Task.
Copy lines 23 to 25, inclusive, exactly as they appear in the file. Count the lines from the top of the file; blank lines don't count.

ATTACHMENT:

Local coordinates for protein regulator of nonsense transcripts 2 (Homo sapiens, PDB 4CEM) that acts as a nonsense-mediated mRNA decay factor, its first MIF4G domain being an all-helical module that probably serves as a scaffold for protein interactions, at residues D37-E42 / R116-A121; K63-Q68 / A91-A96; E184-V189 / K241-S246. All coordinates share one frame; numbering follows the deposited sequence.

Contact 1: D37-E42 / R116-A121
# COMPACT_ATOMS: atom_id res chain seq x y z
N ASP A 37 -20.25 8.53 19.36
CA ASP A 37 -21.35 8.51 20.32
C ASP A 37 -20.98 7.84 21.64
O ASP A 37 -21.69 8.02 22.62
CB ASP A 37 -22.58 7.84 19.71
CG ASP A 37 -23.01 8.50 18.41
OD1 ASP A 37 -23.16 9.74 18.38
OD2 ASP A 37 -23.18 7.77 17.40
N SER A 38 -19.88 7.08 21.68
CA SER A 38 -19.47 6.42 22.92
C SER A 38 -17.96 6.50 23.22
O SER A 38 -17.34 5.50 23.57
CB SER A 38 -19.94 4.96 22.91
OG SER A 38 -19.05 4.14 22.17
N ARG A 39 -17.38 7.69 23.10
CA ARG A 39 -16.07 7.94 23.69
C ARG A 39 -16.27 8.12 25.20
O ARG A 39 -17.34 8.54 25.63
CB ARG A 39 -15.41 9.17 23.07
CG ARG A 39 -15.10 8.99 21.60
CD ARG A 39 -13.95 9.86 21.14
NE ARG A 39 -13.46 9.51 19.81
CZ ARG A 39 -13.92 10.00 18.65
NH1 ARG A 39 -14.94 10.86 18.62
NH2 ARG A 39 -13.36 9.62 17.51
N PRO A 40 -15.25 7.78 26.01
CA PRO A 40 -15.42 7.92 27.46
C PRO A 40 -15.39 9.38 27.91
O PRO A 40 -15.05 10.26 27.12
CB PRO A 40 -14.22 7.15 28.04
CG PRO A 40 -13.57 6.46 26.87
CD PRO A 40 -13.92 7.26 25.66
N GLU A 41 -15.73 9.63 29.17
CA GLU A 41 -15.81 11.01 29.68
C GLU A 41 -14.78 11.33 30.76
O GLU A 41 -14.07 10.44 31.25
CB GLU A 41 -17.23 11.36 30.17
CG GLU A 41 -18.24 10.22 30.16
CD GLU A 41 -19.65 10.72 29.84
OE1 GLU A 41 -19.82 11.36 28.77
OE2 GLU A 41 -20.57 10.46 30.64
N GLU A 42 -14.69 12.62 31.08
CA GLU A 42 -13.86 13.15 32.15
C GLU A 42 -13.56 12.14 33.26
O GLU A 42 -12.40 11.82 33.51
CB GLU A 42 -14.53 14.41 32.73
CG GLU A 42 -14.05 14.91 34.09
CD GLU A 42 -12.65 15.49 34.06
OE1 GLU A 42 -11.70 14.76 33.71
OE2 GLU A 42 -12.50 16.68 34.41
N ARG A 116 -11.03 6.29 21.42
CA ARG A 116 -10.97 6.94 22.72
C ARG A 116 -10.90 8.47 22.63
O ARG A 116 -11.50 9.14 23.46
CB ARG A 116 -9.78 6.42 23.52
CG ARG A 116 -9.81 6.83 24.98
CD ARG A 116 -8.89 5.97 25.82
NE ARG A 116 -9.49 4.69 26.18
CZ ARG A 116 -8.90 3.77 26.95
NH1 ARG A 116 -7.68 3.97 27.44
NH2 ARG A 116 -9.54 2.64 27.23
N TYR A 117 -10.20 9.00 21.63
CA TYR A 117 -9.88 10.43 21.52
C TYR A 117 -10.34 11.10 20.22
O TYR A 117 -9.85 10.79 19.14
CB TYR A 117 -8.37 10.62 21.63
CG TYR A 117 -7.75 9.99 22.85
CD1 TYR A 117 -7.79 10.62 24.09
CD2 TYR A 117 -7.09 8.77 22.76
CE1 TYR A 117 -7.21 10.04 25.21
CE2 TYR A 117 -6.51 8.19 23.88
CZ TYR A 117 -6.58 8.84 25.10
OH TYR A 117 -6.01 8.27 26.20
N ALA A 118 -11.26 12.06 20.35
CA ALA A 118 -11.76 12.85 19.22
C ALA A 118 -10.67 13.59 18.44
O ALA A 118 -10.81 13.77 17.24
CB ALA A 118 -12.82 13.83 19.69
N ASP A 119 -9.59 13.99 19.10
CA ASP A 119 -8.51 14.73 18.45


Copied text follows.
CG ARG A 39 -15.10 8.99 21.60
CD ARG A 39 -13.95 9.86 21.14
NE ARG A 39 -13.46 9.51 19.81